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Spout

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Up the spout. At the pawn-broker’s. In allusion to the “spout” up which brokers send the articles ticketed. When redeemed they return down the spout—i.e. from the store-room to the shop.

“As for spoons, forks, and jewellery, they are not taken so readily to the smelting-pot, but to well-known places where there is a pipe [spout] which your lordships may have seen in a pawnbroker’s shop. The thief taps, the pipe is lifted up, and in the course of a minute a hand comes out, covered with a glove, takes up the article, and gives out the money for it.”—Lord Shaftesbury: The Times, March 1st, 1869.

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Entry taken from Dictionary of Phrase and Fable, edited by the Rev. E. Cobham Brewer, LL.D. and revised in 1895.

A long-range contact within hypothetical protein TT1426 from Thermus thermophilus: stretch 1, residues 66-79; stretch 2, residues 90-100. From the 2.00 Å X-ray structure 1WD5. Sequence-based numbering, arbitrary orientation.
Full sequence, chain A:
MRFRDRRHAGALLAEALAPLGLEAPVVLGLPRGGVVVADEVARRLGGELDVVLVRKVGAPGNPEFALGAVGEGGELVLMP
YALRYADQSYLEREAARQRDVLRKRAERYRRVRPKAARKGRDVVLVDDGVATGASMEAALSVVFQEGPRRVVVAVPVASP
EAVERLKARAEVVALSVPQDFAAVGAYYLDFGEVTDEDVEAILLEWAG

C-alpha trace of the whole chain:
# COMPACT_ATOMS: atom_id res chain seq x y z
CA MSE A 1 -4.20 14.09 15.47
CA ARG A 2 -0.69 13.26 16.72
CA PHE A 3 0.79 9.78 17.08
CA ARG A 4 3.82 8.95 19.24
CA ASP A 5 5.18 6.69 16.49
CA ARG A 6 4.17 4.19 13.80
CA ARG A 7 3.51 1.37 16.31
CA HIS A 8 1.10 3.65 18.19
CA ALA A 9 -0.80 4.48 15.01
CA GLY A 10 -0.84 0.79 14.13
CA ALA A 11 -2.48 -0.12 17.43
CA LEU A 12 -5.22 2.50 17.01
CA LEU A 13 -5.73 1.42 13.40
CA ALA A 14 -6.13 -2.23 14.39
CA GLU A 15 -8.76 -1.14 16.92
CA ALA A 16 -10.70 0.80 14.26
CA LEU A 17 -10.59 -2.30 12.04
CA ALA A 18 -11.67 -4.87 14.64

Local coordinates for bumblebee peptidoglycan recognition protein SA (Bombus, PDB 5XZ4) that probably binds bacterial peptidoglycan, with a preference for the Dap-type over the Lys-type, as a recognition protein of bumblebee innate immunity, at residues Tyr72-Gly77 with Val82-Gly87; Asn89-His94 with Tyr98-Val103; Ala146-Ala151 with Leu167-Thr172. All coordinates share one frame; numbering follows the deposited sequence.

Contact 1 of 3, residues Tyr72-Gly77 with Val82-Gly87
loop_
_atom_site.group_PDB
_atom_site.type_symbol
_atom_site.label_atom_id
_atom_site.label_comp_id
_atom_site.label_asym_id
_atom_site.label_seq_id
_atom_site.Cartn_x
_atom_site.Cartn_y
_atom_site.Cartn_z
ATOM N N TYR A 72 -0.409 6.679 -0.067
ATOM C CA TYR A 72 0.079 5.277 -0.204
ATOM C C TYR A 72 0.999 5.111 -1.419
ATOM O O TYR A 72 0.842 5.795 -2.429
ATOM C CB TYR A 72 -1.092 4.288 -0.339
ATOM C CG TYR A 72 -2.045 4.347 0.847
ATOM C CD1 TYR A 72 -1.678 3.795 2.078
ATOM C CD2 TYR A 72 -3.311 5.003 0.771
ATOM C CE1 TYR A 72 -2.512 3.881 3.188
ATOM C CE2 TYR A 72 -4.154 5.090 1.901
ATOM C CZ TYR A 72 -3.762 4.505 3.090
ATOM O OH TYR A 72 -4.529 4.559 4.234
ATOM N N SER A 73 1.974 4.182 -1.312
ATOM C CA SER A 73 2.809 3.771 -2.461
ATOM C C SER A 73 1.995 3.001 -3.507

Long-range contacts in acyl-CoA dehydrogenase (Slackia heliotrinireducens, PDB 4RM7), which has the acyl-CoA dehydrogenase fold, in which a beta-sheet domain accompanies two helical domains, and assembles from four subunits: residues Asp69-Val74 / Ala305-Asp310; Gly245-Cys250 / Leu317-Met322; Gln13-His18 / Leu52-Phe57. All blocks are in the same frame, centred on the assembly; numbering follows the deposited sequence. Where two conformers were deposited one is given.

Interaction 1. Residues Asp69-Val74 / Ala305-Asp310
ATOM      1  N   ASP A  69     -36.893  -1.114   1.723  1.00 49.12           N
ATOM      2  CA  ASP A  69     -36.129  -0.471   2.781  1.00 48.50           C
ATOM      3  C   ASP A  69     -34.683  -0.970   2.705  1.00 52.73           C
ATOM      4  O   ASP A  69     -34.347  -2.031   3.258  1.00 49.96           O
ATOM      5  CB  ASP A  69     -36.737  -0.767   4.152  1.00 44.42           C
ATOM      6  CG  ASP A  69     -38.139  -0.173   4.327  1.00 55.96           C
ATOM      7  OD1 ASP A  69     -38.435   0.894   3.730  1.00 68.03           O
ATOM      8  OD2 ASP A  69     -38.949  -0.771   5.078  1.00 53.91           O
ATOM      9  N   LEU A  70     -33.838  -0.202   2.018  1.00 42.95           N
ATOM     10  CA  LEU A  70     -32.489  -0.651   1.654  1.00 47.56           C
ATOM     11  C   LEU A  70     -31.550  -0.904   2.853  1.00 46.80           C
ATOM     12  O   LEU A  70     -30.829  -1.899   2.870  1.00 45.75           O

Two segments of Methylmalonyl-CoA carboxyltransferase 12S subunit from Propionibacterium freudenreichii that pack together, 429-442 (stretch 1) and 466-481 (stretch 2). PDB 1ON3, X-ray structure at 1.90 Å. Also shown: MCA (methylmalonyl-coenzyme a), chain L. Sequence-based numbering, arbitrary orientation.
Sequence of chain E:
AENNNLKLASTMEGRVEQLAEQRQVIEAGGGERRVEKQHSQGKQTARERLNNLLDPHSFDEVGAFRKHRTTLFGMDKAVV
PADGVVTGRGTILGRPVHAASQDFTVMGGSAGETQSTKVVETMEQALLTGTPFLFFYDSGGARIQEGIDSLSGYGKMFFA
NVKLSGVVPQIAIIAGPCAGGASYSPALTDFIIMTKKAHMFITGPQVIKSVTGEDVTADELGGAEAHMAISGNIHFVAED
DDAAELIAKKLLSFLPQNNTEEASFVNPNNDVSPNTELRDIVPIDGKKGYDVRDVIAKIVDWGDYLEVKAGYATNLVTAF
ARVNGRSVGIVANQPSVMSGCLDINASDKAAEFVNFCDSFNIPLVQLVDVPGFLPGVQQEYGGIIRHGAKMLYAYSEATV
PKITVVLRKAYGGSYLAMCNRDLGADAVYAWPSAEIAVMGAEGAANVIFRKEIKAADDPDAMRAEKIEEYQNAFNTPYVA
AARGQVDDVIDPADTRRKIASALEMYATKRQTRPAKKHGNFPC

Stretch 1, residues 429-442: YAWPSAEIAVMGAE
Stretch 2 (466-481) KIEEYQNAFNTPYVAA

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Sponge
Spontaneous Combustion
Spoon
Spoon (A)
Spooning
Spoony
Sporran (Gaelic)
Sport a Door or Oak
Sporting Seasons in England
Spouse (Spouze, 1 syl.)
Spout
Sprat
Spread-eagle (To)
Spread-eagle Oratory
Spring Gardens (London)
Spring Tide
Sprout-kele
Spruce
Spun (To be)
Spun Out
Spunging House

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